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In Work Payment fails Maori & Pasifika Children

Child Poverty Action Group
PO Box 56 150
Dominion Rd
Auckland
www.cpag.org.nz


PRESS RELEASE: In Work Payment fails Maori and Pasifika children

Rather than reversing existing disadvantage, the burden of discrimination built in to the new In Work Payment (IWP) will fall particularly hard on Maori and Pasifika families, says the Child Poverty Action Group (CPAG).

CPAG research analyst and author of Hard to Swallow: Foodbanks in NZ Donna Wynd says tamariki Maori and Pasifika make up just over half of all those excluded from the IWP’s largesse. The IWP fails to address the poverty of 230,000 New Zealand children.

The IWP is a major plank of the Working for Families package, and was introduced on April 1 2006. “It is based on the idea that parents’ paid work is the way out of child poverty,” explains Wynd. Children whose parents cannot work the required number of hours weekly, or receive a benefit, are excluded. CPAG alleges this is discrimination on the basis of parental work status.

An increasing proportion of children are of Maori or Pacific descent, and this group has been particularly adversely affected by the rise in child poverty in recent decades. CPAG’s Dr Lorna Dyall says “Tamariki Maori and Pasifika are more likely to be in families reliant on insecure jobs, insecure working hours and benefit income. They are thus are more likely to miss out on the new, long-delayed assistance.”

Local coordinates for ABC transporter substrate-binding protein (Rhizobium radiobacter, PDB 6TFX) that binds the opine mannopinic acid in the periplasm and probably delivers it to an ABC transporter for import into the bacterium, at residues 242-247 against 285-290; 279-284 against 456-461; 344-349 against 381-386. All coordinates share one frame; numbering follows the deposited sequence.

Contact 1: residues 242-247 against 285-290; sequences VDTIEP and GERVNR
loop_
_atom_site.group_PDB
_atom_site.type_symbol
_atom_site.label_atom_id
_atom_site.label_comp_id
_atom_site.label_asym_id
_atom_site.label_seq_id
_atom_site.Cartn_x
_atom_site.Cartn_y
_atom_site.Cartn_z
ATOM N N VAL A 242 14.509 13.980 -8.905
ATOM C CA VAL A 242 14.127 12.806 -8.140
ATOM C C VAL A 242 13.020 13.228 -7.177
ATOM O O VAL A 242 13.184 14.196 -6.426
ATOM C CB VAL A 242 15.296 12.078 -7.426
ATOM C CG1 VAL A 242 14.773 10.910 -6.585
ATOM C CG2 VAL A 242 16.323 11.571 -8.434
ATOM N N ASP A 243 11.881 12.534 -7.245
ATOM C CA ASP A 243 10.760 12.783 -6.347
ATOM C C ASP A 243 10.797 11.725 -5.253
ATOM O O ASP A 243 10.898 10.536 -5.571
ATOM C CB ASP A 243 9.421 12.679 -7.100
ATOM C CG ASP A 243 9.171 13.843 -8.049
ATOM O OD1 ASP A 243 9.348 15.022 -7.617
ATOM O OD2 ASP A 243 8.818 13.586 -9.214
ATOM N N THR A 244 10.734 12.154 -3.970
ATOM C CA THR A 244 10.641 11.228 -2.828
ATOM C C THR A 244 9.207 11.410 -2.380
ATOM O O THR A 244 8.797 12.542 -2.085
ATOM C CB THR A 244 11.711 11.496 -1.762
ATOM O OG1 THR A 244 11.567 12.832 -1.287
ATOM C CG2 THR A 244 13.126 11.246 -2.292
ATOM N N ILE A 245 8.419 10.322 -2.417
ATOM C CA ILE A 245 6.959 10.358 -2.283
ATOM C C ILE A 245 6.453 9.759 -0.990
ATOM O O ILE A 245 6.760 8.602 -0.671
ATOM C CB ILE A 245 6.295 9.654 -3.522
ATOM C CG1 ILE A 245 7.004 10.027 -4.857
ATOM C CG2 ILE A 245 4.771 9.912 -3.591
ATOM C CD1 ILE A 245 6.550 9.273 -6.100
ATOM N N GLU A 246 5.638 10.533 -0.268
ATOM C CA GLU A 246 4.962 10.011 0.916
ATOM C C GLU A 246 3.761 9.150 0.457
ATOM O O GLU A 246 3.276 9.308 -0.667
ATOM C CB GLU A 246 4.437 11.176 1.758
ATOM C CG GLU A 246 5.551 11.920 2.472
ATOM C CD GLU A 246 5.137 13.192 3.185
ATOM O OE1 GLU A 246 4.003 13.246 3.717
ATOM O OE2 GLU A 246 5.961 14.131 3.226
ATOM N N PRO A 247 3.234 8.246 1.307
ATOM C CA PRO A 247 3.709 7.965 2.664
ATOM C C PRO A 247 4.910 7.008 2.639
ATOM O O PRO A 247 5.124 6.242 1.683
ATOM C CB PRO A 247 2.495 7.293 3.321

Wynd agrees, adding “Children who, as a matter of government policy, fall behind because of their family situations are unlikely to grow into the educated, healthy adults our country needs. Spending on the bottom income groups needs to increase for these families to recover the ground they have lost since the economic and labour market restructuring of the late eighties and nineties.”

Dr Dyall points out that, as it is currently designed, the IWP undermines the Government’s commitment to address health disparities for Maori and Pacific families, along with other national and international obligations. “Access to secure, adequate income is urgently needed to safeguard and enhance the health of generations to come,” she says. “More than any adult lifestyle choices, income status in childhood helps determine health status for a lifetime.”

Wynd emphasises “The Government’s stated goal is to ensure ‘that families, young and old, are able to be secure and have the opportunity to reach their full potential.’ Under the IWP this goal will only become more elusive as many of the poorest become relatively worse off. CPAG believes the discrimination built into the IWP must be removed, as a matter of social justice.”

- In 2001, 35% of children under 15 were of Pacific or Maori descent, as compared to 21% for the population as a whole. For children under five years of age the proportion was 38%.

- For more information, see Donna Wynd’s background paper Committed to Fairness and Opportunity? A brief analysis of the impact of the In Work Payment on Maori and Pasifika families. Freely downloadable from www.cpag.org.nz/resources/backgrounders/

- For information about CPAG’s legal case concerning discrimination in the IWP, see www.cpag.org.nz/campaigns/Child_Tax_Credit_IWP.html

ENDS

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